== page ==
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Passive Consensus and Active Commitment in the Sciences

Abstract : Gilbert (2000) examined the issue of collective intentionality in science. Her paper consisted of a conceptual analysis of the negative role of collective belief, consensus, and joint commit-ment in science, with a brief discussion of a case study investigated by Thagard (1998a, 1998b). I argue that Gilbert’s concepts have to be refined to be empirically more relevant. Specifically, I distinguish between different kinds of joint commitments. I base my analysis on a close examination of Thagard’s example, the discovery of Helicobacter pylori, and two other historical cases involving the Copenhagen school of quantum mechanics and the Austri-an school of economics. I also argue that it is difficult to fulfill the condition of common knowledge, even in Gilbert’s weak sense. I conclude by raising serious doubts about the very possibility of a certain type of joint commitment which I refer to as an implicit joint commit-ment.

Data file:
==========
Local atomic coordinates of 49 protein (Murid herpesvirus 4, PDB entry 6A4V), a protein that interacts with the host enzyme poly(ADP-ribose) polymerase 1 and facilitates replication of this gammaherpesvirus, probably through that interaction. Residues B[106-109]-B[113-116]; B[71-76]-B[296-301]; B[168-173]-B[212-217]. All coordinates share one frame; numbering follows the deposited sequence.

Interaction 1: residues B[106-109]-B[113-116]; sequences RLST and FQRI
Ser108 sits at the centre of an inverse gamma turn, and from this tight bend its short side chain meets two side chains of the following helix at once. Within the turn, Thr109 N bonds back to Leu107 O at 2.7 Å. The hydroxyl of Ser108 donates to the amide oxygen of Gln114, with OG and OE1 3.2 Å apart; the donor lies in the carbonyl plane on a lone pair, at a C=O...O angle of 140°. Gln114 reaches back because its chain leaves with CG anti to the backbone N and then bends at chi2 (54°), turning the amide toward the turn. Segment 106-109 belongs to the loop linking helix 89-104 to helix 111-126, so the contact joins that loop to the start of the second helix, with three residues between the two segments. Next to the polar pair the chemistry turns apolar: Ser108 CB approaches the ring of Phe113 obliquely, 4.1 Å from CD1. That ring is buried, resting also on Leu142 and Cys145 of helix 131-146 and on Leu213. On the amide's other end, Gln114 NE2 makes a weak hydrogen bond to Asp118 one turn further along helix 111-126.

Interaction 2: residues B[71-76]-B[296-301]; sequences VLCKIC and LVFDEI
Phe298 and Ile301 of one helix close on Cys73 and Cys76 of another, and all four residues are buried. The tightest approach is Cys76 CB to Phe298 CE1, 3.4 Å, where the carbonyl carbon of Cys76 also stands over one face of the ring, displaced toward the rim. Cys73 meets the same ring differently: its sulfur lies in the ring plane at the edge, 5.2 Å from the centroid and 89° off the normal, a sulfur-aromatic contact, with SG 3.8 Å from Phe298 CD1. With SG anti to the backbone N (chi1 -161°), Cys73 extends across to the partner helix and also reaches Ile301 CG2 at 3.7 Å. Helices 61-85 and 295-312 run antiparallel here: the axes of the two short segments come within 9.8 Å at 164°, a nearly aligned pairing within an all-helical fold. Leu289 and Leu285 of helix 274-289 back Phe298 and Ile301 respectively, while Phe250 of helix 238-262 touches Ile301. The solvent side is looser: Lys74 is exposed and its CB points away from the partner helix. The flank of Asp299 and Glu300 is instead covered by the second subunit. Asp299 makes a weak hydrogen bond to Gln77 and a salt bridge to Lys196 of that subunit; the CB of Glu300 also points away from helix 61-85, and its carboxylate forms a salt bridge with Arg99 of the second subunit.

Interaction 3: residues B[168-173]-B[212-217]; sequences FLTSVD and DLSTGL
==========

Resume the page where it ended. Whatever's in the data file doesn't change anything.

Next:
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https://jeannicod.ccsd.cnrs.fr/ijn_01081440
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Submitted on : Friday, November 7, 2014 - 6:27:27 PM
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Alban Bouvier. Passive Consensus and Active Commitment in the Sciences. Episteme, Cambridge University Press (CUP), 2010, 7, pp.185 - 197. ⟨10.3366/E1742360010000936⟩. ⟨ijn_01081440⟩

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